Being a Lion cub is hard work, as these images of the latest additions to Omaha's Henry Doorly Zoo show. Five Lion cubs, two males and three females, were born on December 29, 2012 to first-time mother Mfisha and father Mr. Big.
Photo Credit: Henry Doorly Zoo
Four of the cubs are on display with their mother and aunt, but one of the female cubs is currently in the zoo's hospital receiving round the clock care. She was smaller than the other cubs and didn’t compete well for food, so at 24 hours old Animal Care Staff gave her fluids to keep her hydrated. At 48 hours old the decision was made to remove the cub to the hospital for hand-rearing. When the cub’s health is stable and she is gaining weight, she will be introduced to her mother and siblings while keepers will provide her with extra feedings throughout the day when the mother is briefly shifted to a nearby enclosure.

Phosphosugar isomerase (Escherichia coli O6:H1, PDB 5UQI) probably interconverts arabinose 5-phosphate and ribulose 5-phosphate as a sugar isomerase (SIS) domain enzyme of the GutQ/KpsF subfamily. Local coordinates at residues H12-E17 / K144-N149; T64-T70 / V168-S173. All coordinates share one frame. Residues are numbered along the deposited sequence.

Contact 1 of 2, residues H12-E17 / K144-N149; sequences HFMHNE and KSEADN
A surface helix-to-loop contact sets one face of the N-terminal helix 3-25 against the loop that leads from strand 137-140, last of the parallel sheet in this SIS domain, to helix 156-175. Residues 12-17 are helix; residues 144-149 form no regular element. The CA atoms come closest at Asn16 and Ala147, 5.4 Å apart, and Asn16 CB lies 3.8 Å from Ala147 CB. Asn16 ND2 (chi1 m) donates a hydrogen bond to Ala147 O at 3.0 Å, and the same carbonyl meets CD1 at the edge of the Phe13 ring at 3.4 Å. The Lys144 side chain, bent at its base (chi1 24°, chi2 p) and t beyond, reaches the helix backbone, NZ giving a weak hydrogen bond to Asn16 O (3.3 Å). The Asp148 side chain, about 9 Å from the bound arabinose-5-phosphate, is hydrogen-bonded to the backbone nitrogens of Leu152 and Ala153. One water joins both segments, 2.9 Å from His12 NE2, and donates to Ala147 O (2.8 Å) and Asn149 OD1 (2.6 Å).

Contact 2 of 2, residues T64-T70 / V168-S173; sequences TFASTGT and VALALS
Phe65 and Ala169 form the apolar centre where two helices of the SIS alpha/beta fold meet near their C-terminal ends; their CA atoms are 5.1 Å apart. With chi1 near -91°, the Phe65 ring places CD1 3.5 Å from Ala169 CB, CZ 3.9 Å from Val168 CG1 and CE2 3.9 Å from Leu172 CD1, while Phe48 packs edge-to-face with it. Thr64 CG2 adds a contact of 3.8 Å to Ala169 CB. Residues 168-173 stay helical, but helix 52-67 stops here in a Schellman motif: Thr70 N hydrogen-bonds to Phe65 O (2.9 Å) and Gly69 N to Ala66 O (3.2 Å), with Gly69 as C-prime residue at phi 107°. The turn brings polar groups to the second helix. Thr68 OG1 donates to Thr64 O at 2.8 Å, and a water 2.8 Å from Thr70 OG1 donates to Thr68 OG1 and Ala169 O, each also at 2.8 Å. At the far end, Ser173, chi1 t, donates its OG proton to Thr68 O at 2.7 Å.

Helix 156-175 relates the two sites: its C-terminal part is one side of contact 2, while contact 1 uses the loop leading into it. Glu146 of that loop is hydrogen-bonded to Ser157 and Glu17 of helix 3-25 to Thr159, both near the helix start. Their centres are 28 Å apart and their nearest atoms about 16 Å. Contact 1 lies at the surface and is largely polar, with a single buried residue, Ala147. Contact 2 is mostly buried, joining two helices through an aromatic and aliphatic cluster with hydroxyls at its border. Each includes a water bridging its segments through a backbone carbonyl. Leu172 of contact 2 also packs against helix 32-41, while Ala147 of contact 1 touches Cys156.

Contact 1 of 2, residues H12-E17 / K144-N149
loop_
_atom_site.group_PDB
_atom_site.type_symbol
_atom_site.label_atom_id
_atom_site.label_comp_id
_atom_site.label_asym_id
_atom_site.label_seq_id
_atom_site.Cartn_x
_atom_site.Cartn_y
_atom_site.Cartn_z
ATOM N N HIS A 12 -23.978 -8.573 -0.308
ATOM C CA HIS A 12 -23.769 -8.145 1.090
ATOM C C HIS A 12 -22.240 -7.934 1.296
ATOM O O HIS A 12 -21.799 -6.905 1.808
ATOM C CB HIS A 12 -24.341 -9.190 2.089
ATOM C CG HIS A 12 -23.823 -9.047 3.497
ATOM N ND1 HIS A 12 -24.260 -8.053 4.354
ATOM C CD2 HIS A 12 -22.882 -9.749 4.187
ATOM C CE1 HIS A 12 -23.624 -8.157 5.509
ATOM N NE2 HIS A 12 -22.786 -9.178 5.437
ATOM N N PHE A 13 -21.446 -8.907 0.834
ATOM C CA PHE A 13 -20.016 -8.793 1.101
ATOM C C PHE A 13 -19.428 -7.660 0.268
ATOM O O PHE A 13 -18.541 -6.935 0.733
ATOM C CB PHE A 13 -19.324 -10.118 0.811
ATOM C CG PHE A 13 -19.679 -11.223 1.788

This breeding is part of an SSP (Species Survival Plan) recommendation. The subspecies, krugeri, is the focus of AZA’s (Association of Zoos and Aquariums) Felid Taxon Advisory Group to concentrate zoo efforts nationwide to breed Lions of known lineage. There have been eleven African Lion births in the last twelve months at AZA accredited zoos in North America. The count does not inlcude these cubs.
African Lions are listed as Vulnerable on the IUCN (International Union for Conservation of Nature and Natural Resources). Over the last 20 years the lion population has estimated to have declined from 30% to 50%. African Lions live in sub-Sahara Africa with the majority in eastern and southern Africa. The last Lion birth at the zoo was in 1994.